A word to know: semi-quincentenary, which will appear more and more frequently as the 250th anniversary of American independence approaches. Joseph Ellis, author of renowned biographies of America’s founders, came out early with a history of the revolution.
Or, as he calls it, “American evolution”. For generations, the treatments of the revolution reflected the interests and prejudices of their time. Ellis provides many analogies to the politics of the day, including fierce opposition to a strong national government, the dangers of debt, and misplaced pride.
The work covers familiar ground from his other works with an emphasis on âbottom-upâ politics. Ellis calls the story âThe Causeâ, because the Patriots used it as âthe operative term from summer 1775 to summer 76â. Leaving aside the real cause of the split (briefly, “power, not money” and the policies of George III after the peace of 1763), Ellis emphasizes the uncomfortable nature of his legacy and its impact on politics. The revolutionary “cause” contained the seeds of others.
That the promises of the revolution and Jefferson’s “inalienable rights” have failed, especially with regard to slavery and Native Americans, is a shameful scourge on the foundation. But as Ellis writes, ânot all revolutions end with gulags and guillotinesâ. Compromise was essential to unite 13 colonies and achieve victory.
Did this compromise the gasoline of the revolution or a painful cost of it, by depositing a deposit or a “promissory note” of freedom? On this question depends the meaning of the revolution, both for a better understanding of the past and for applying its lessons to the present.
Ellis is more successful on the former, noting the unease many Founders have with the compromises they have made.
In politics, Ellis takes the division back to war itself, when the conspiratorial “real Whigs” asserted that those in favor of a strong national government sought to replicate the power of George III, even then. that the Continental Army was not paid; and that Washington was preventing a military coup. against Congress, shaming those who âwould overthrow the freedoms of our country and open the floodgates of civil discordâ. The conspiracy mindset found a home in the early days of American politics.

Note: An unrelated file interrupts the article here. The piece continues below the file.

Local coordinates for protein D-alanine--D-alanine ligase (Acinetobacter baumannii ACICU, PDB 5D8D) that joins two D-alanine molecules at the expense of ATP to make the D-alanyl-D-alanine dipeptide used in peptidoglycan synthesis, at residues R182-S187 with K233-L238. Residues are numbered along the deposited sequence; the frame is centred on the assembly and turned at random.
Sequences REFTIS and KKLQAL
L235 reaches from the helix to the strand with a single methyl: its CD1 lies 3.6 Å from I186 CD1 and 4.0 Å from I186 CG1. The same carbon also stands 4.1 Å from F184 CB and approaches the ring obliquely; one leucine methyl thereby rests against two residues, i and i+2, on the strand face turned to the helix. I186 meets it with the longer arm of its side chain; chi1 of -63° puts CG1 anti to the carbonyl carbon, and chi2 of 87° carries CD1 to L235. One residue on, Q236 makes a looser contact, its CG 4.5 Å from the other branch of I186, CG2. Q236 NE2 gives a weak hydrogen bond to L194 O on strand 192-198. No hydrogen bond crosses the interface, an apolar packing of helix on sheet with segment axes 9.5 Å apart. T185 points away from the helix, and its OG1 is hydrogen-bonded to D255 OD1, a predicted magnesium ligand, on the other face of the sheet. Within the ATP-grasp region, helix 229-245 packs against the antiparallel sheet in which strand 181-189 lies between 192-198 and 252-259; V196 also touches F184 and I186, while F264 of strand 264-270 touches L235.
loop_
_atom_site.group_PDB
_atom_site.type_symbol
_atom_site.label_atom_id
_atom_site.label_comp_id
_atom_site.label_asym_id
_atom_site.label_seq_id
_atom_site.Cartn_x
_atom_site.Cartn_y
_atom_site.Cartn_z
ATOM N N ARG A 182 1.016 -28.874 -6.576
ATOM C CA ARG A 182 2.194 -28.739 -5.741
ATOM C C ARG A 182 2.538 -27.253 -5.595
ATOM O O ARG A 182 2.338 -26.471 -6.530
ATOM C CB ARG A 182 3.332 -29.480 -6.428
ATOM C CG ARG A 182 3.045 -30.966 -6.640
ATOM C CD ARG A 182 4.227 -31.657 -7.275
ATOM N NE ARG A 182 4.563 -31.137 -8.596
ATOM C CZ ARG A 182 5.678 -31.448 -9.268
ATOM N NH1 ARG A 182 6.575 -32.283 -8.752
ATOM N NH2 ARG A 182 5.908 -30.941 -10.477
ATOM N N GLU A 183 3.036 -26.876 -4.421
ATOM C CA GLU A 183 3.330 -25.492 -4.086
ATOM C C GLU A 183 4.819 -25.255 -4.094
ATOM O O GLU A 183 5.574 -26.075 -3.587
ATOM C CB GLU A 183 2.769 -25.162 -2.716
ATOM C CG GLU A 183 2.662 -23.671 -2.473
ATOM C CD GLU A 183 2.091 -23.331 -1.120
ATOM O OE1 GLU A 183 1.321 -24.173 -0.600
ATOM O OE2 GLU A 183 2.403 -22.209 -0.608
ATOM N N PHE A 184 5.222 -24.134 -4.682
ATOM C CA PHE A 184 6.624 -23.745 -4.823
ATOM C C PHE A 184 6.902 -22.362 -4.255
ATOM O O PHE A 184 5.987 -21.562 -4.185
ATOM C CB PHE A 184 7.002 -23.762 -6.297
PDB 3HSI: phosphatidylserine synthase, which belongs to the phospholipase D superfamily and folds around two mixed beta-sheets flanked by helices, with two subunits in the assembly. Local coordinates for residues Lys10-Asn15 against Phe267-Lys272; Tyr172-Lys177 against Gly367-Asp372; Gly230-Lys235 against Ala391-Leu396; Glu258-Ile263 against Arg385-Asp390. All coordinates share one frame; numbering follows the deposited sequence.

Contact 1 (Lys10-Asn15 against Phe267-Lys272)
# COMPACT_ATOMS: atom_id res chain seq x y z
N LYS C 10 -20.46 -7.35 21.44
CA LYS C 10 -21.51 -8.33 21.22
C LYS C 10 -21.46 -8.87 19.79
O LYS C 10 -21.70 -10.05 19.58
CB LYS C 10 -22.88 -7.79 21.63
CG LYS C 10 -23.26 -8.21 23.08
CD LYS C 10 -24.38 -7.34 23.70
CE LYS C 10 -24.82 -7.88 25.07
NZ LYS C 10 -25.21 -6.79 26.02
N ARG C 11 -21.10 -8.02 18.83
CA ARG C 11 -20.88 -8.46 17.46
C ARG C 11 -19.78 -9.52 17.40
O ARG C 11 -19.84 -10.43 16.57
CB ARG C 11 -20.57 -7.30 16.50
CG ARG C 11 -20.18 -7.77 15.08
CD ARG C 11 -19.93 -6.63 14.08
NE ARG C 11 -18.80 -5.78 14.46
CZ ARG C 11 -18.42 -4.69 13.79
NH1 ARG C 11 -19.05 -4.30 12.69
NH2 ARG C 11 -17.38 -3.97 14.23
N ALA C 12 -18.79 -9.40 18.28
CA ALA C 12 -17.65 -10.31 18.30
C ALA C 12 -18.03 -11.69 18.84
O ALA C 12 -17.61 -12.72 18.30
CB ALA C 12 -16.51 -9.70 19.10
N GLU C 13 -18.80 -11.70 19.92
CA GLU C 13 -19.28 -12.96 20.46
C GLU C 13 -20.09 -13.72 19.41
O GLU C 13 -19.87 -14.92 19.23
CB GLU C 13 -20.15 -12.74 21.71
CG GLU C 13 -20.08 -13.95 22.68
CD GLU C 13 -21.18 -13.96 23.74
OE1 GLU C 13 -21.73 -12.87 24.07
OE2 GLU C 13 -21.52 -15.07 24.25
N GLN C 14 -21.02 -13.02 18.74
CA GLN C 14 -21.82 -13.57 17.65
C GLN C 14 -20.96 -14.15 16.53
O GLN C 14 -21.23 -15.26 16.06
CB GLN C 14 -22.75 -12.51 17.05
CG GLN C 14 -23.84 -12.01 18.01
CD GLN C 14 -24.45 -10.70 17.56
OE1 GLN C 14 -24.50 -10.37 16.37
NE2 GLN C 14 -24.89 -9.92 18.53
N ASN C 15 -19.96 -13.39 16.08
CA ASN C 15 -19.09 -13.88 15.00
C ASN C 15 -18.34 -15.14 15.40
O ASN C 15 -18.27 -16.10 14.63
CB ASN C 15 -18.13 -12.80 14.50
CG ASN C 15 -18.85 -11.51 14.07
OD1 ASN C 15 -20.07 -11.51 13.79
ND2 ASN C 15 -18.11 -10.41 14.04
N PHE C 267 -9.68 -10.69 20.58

History is by definition selective, and what is selected reflects the historian’s perspective as well as the zeitgeist. This is a relatively short story for the general reader, reflecting contemporary concerns, including relative brevity. There are a few curious omissions, most notably the Boston Massacre, in which Crispus Attucks, a Black and Native American patriot, was likely the first to be killed. Ellis cites three, not all four, of the coercive acts of 1774. Writing about the British North America Act (Quebec) would have enabled him to address religious prejudices in American history. More prosaically, Emerson, not Longfellow, wrote of the “gunshot heard around the world.”
Much of the book is about military history. The analogies between Vietnam and Iraq with British politics and war serve a purpose but become boring. Ellis argues that âBritain never had a realistic chance of winningâ¦ the American victory was not a miracle; it was predestined â.